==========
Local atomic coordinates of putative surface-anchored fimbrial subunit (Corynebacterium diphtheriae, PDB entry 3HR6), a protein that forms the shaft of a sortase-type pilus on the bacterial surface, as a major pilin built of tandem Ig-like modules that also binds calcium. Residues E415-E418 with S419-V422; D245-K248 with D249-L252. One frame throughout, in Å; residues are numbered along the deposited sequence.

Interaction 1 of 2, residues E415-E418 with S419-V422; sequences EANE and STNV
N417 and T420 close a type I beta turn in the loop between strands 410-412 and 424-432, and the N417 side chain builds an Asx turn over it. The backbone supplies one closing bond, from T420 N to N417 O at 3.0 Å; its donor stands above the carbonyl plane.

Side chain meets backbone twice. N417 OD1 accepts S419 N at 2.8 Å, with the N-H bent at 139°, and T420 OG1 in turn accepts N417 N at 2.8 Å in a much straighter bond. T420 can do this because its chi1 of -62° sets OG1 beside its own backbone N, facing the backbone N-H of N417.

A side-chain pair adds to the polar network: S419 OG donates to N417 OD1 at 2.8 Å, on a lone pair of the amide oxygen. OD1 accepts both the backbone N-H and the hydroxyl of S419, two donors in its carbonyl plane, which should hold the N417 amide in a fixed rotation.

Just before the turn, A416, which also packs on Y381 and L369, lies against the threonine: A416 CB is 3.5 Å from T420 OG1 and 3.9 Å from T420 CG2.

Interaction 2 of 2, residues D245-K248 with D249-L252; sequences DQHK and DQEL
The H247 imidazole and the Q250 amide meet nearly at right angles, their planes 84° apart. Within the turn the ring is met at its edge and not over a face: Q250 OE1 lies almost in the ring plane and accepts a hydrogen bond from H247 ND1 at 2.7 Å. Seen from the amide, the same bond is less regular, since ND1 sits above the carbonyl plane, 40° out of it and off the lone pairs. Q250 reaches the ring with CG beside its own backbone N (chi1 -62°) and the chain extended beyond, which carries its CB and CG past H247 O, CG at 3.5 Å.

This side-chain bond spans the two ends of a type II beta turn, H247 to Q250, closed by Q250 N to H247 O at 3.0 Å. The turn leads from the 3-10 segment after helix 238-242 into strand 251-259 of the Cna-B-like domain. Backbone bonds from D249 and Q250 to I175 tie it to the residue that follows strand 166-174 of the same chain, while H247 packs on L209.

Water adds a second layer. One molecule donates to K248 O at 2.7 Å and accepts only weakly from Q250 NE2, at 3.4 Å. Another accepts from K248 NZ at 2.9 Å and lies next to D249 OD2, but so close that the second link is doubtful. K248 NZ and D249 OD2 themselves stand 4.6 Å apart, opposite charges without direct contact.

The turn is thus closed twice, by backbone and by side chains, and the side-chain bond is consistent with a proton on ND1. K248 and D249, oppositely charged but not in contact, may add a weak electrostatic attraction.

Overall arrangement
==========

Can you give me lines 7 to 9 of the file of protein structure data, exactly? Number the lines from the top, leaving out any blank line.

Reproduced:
Interaction 2 of 2, residues D245-K248 with D249-L252; sequences DQHK and DQEL
The H247 imidazole and the Q250 amide meet nearly at right angles, their planes 84° apart. Within the turn the ring is met at its edge and not over a face: Q250 OE1 lies almost in the ring plane and accepts a hydrogen bond from H247 ND1 at 2.7 Å. Seen from the amide, the same bond is less regular, since ND1 sits above the carbonyl plane, 40° out of it and off the lone pairs. Q250 reaches the ring with CG beside its own backbone N (chi1 -62°) and the chain extended beyond, which carries its CB and CG past H247 O, CG at 3.5 Å.

This side-chain bond spans the two ends of a type II beta turn, H247 to Q250, closed by Q250 N to H247 O at 3.0 Å. The turn leads from the 3-10 segment after helix 238-242 into strand 251-259 of the Cna-B-like domain. Backbone bonds from D249 and Q250 to I175 tie it to the residue that follows strand 166-174 of the same chain, while H247 packs on L209.